Running the Project

From Xojo Documentation


While working on your project, you are going to want to test it to make sure it works like you expect. You can do this by clicking the Run button on the toolbar, selecting Project ↠ Run from the menu or pressing ⌘-R (Ctrl-R on Windows and Linux). When you run your project like this, you are running it in debug mode. In this mode, Xojo is communicating in the background with your app. In the Workspace, a separate tab (containing the debugger) appears with the name of your app.

When this tab is selected, the Debugger displays. In this tab, the Navigator displays the Run section and the name of the app being debugged.

When this tab is selected, the Debugger displays. In this tab, the Navigator displays the Run section and the name of the app being debugged.

To learn more about Debugging, also read the Debugging and Profiling section.


The debugger can be used to watch how your app runs. It is divided into three main areas:

  • Stack - Displays the order that the code in your application was called.
  • Variables - Displays variables and their current values.
  • Source Code - Displays the source code that is currently running with the current line highlighted when the debugger is paused.

To see the Stack, Variables and currently running source code, you can set a breakpoint in your source code or you can click the pause button on the toolbar.

Command Bar

The debugger Command Bar has these commands:

  • Pause - Pauses the app at the currently running line of code. The debugger will display the line of code highlighted in gray.
  • Stop - Stops the running app, closing the debugger.
  • Step - When Paused, steps through the code one line at a time.
  • Step In - When Paused, if the current line of code is a method then this action steps you into the first line of code in the method.
  • Step Out - When Paused, if you are within a method, this action runs the rest of the code in the method and pauses debugging at the line of code after the method call.
  • View Source - Takes you to the project item and displays the source code so that you can edit it. Changes you make to the code do not take affect until you run the project again.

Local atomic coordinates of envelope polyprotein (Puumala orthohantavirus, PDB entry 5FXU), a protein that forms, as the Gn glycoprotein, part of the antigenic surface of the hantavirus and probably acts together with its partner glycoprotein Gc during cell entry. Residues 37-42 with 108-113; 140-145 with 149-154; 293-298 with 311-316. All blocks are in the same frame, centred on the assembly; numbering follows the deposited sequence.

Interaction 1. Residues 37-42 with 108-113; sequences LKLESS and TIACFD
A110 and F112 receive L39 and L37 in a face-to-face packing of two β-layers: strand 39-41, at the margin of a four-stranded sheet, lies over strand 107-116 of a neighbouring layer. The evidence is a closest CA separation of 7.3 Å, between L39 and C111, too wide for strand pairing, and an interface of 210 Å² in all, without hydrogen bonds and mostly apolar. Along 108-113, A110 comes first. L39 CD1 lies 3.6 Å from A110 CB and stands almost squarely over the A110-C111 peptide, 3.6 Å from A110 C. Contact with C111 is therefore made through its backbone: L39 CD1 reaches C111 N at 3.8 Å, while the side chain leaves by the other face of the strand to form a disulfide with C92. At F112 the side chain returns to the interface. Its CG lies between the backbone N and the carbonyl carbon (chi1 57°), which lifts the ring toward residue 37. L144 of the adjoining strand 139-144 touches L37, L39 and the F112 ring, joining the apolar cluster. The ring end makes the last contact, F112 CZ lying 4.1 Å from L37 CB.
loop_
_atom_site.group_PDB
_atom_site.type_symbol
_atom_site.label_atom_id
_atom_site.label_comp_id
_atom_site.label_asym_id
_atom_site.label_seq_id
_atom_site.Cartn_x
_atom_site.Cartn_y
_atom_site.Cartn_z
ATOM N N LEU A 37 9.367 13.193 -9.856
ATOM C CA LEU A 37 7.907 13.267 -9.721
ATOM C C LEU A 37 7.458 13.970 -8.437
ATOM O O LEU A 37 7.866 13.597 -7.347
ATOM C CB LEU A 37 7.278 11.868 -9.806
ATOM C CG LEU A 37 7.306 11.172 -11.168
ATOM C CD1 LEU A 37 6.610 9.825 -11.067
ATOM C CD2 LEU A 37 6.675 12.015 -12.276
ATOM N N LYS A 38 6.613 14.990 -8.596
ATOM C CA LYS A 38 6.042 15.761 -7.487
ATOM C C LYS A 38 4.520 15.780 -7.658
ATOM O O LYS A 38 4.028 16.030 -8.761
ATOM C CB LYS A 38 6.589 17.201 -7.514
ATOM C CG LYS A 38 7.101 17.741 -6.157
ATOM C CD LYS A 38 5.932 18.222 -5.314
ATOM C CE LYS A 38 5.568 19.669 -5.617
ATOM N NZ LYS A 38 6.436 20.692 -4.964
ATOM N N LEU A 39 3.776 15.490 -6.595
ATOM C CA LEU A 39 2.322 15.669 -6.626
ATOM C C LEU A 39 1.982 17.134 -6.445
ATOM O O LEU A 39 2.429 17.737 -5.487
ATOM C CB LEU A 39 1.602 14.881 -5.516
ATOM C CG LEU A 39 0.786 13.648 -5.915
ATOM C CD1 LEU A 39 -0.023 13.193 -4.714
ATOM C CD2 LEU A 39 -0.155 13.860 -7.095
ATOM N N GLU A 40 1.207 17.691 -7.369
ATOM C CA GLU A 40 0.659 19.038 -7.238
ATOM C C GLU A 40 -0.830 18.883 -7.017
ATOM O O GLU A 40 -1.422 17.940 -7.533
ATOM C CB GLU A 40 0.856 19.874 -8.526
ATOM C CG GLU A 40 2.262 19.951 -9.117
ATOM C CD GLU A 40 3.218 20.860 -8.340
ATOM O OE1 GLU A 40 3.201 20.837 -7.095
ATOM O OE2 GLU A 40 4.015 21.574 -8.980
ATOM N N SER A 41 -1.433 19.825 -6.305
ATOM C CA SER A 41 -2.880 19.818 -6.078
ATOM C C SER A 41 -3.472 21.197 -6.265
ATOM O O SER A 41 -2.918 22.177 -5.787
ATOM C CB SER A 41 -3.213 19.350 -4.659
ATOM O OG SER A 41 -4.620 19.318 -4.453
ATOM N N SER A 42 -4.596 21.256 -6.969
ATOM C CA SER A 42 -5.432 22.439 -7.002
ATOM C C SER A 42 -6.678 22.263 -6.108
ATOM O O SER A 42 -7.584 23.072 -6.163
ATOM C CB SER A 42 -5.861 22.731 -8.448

Using the Debugger

Debugger with Variables Pane

You have three ways to Pause the debugger so you can review running code:

  • Use the Pause button, which does not allow you to control where the code will pause.
  • Set a breakpoint in your code. (see below)
  • Use the Break command in your code.

Once you are in the debugger, you can view the source code but not make any changes to it. To edit code, use the View Source button to find the code in the project to edit. Any changes you make do not take affect until you run the project again.

To resume running your app after it has paused, click the Resume button on the toolbar, which appears in place of the Run button. You can also completely stop the running app by clicking the Stop button on the toolbar. This does not take you to the debugger since the app has been terminated, but it can be useful if you need to quickly stop the app because of an infinite loop or some other programming error.


The Stack area (lower left corner) displays the name of the objects in the order they were called with the current object at the top of the list. You can click on other items in the list to view the code that previously ran.

The PopupMenu in the Stack area usually just displays “Main Thread”. If you are specifically using Threading, you can use this popup to look at code that is running in other threads.


The Variables area (lower right corner) displays the variables that are local to the currently running method. The left column displays variable names and the right displays their values. You can click on values on the right side to display them in more detail. Some values (such as numbers and strings) can have their values edited so that you can affect the outcome of subsequent code.

As you click to view details of variables, the PopupMenu in the Variables section changes to display what is being viewed. You can use this popup to go back to the prior variables.

In addition, the “Globals” item in the Variables section will let you review global values in the app, such as modules and the contents of the App object.

Setting Breakpoints

In the Code Editor, the gutter in the left margin shows horizontal dashes for lines of code that can have their breakpoint set. To set the breakpoint, just click on the dash. This causes a red dot to appear indicating that a breakpoint is set. To turn off the breakpoint, click on the red circle. You can also set breakpoints using Project ↠ Breakpoint ↠ Turn on (⌘+\ on macOS, Ctrl-\ on Windows and Linux).

To disable all the breakpoints in your app, use Project ↠ Breakpoint ↠ Clear All. To view all the breakpoints in your project, choose Project ↠ Breakpoint ↠ Show All, which displays the breakpoints in the Find panel.

You can also use the Break command to cause your application to pause. When your code reaches a Break command, the debugger pauses at that line. In a standalone app, the Break command is ignored. You can use the Break command to conditionally pause your app and activate the debugger based on specific situations.

For example, if your app is in a loop, you may only want to break into the debugger when a certain value is reached:

For i As Integer = 1 To 100
If i = 50 Then Break

See Also

Break command; DebugBuild constant, Code Editor, Debugging Overview, Debugger Usage topics